The Wild Huntsmen, the sketch-artist's conception of the forester Morgan Fenwolf and the spirit of Herne the Hunter for the third serial instalment of Windsor Castle. An Historical Romance (September 1842) in Ainsworth's Magazine, "Of the Ghostly Chase beheld by the Earl of Surrey and the Duke of Richmond in Windsor Forest," tailpiece on p. 48:​ 8.9 cm high by 9.5 cm wide, roughly framed. The Delamotte interpretation of the demon-hunter lacks the naturalness of Cruikshank's steel-engraving of the supernatural scene in which Herne and his horse disappear together into the lake. [Click on the image to enlarge it.]

Scanned image and text by Philip V. Allingham. [You may use this image without prior permission for any scholarly or educational purpose as long as you (1) credit the person who scanned the image and (2) link your document to this URL in a web document or cite the Victorian Web in a print one.]

Passage Illustrated

Suddenly the demon hunter waved a pike with which he was armed, and​ uttered a peculiar cry, resembling the hooting of an owl. At this sound,​and as if by magic, a couple of steeds, accompanied by the two hounds,​started from the brake. In an instant the demon huntsman vaulted upon​ the back of the horse nearest to him, and the keeper [Morgan Fenwolf] almost as quickly mounted the other. The pair then galloped off through the glen, the owl flying before them, and the hounds coursing by their side.

The two friends gazed at each other, for some time, in speechless​ wonder. Taking heart, they then descended to the haunted tree, but could​perceive no traces of the strange being by whom it had been recently tenanted. After a while they retraced their course towards the castle, hoping they might once more encounter the wild huntsman. Nor were they disappointed. As they crossed a glen, a noble stag darted by. Close at its heels came the two black hounds, and after them the riders hurrying forward at a furious pace, their steeds appearing to breathe forth flame and smoke.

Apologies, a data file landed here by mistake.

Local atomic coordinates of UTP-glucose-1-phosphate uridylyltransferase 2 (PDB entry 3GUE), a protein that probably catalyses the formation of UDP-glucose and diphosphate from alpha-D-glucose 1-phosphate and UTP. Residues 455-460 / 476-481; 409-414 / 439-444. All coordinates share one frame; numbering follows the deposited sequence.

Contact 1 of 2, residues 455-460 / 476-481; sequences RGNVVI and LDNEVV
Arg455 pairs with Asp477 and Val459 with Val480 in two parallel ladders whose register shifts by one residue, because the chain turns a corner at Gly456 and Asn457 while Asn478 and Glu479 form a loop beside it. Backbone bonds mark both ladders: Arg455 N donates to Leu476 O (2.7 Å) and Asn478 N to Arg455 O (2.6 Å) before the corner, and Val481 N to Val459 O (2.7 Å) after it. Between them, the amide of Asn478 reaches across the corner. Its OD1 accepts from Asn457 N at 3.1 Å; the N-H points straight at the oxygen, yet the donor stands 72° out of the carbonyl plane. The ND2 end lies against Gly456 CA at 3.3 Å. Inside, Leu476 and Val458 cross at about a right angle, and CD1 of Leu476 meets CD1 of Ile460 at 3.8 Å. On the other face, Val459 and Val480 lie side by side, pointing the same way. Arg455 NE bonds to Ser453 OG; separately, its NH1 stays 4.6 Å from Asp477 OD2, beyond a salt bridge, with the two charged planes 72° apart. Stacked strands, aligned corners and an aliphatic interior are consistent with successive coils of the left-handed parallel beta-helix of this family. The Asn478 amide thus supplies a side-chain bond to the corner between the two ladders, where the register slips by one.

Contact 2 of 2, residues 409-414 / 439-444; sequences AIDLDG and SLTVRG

In an instant the huntsmen and hounds were gone, and the trampling of​the horses died away in the distance.​ [Chapter​ V. "Of the Ghostly Chase beheld by the Earl of Surrey and the Duke of Richmond in Windsor Forest," pp. 47-48]


The motif of the oak, so frequently associated with Herne the Hunter in this novel, here implies Mabel Lyndwood's having been raised by the local forester. As a recurring motif it also connects Mabel to the other forester, Morgan Fenwolf, who becomes a confederate of Herne before turning against him. In this chapter, the old family friend, the falconer Nicholas Clamp, conducts Mabel through the forest to the kitchen of Windsor Castle, where encounters such characters as Shoreditch, the jester Will Somers, and Patch, Cardinal Wolsey's fool — a scene which Cruikshank ably presents in the same number.

George Cruikshank's Complementary Steel-engraving

Above: Cruikshank's dramatic realisation of the supernatural episode that culminates the various scenes in which the pursuit of Herne is the theme, Herne the Hunter Plunging into the Lake (December 1842). [Click on image to enlarge it.]


Ainsworth, William Harrison. Windsor Castle. An Historical Romance. Illustrated by George Cruikshank and Tony Johannot. With designs on wood by W. Alfred Delamotte. London: Routledge, 1880. Based on the Henry Colburn edition of 1844.

Patten, Robert L. Chapter 30, "The 'Hoc' Goes Down." George Cruikshank's Life, Times, and Art, vol. 2: 1835-1878. Rutgers, NJ: Rutgers U. P., 1991; London: The Lutterworth Press, 1996. Pp. 153-186.

Worth, George J. William Harrison Ainsworth. New York: Twayne, 1972.

Last modified 15 December 2017